Broaden your selection:
- 0 A.D.
- 0 A.D. (pronounced “zero ey-dee”) is a real-time strategy (RTS) game of ancient warfare. In short, it is a historically-based war/economy game that allows players to relive or rewrite the history of Western civilizations, focusing on the years between 500 B.C. and 500 A.D. The project is highly ambitious, involving state-of-the-art 3D graphics, detailed artwork, sound, and a flexible and powerful custom-built game engine.
- 3D Pong
- A one-or-two player "pong" (ball and paddles) game for X-Window, drawn using vectors (lines). Different view modes are available, including split red/blue mode for using 3D glasses. Two players supported by connecting to multiple X-Window displays.
- a2b is an abstract train game where you guide trains to their destination without letting them collide with each other. Each game is played on a set of tracks on which trains run at regular intervals. You pick a train and accelerate, brake, or stop as necessary to safely guide it to its destination. Since trains are continously being launched, more than 1 train will want to use the same section of a track, potentially leading to a collision. You must resolve this by making a train wait while you rush another train. As a last resort, you can send a train back to its base.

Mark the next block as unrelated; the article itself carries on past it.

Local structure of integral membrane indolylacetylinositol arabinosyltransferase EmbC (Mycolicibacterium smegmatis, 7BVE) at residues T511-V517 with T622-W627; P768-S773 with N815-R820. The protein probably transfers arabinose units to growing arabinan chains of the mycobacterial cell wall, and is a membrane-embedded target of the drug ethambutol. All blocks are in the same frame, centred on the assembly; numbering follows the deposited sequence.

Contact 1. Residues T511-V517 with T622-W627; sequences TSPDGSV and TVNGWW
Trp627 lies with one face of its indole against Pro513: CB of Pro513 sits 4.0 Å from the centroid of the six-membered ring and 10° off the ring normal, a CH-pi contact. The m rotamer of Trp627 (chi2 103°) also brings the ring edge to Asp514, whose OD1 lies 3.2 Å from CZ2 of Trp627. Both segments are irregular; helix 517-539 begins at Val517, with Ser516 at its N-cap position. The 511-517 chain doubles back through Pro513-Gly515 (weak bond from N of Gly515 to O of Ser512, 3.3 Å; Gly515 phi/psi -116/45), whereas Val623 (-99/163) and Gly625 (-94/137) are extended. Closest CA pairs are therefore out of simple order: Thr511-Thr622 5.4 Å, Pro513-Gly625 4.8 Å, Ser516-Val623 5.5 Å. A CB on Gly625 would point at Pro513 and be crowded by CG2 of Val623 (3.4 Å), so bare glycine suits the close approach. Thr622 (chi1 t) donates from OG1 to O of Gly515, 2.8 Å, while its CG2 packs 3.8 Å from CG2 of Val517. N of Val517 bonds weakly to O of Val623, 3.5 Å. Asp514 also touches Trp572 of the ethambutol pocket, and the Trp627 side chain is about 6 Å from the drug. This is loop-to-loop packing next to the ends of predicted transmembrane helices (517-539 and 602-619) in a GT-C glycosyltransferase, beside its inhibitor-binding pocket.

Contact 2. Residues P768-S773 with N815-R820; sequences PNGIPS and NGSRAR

- ATC-pie is an air traffic control simulation program for solo training sessions or multi-player games connected to the FlightGear MP network. It is essentially designed for realism, and simulates many features of real-life ATC tasks such as strip rack and sequence management, handovers to/from neighbouring controllers, transponder identification, flight plan filing, ATIS recording.
- Abuse is a 2D side-scrolling shoot-'em-up action/puzzle game.
- GNU ACM is a distributed aerial combat simulator that runs on the X Windows System. Players engage in air to air combat against one another using heat seeking missiles and cannons. The program has support for 16, 24, and 32 bit graphics cards.